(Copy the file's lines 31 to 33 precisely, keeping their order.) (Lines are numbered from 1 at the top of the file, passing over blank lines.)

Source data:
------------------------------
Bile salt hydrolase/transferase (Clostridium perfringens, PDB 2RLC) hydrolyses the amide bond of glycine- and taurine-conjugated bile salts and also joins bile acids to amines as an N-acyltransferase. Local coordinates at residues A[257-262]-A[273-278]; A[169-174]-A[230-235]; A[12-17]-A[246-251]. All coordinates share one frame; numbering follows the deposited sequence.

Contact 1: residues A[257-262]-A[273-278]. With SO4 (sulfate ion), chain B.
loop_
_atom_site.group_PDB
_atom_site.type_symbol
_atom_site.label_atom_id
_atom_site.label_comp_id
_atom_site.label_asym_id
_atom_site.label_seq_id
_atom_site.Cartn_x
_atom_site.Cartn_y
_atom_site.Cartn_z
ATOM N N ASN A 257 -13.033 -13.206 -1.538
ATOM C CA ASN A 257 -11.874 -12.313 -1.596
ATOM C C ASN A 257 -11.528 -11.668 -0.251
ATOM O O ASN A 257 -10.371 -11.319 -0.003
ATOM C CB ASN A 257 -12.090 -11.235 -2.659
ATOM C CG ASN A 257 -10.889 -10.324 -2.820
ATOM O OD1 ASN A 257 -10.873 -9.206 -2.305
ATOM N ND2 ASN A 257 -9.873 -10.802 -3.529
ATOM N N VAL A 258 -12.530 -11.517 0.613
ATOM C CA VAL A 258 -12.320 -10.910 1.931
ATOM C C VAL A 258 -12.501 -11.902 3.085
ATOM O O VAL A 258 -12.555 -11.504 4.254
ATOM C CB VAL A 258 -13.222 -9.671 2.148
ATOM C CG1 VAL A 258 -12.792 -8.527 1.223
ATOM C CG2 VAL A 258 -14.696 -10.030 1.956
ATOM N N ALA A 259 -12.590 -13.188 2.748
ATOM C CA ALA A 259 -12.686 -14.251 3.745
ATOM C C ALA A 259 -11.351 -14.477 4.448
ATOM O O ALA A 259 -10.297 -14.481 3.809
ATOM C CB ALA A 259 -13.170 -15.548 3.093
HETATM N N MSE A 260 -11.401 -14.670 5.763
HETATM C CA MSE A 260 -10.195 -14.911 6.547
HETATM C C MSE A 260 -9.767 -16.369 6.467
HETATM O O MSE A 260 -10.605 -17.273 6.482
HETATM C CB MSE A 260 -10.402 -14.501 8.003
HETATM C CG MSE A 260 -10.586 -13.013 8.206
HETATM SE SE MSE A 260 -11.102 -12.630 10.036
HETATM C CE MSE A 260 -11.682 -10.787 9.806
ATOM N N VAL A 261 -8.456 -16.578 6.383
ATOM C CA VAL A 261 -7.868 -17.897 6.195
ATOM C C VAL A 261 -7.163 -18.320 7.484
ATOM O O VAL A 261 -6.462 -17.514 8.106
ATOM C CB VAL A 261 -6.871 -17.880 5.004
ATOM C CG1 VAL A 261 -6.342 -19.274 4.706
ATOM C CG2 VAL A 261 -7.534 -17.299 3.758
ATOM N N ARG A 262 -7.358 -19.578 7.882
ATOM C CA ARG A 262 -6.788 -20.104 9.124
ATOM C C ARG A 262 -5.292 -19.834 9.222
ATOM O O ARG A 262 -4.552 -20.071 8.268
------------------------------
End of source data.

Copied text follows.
ATOM O O ALA A 259 -10.297 -14.481 3.809
ATOM C CB ALA A 259 -13.170 -15.548 3.093
HETATM N N MSE A 260 -11.401 -14.670 5.763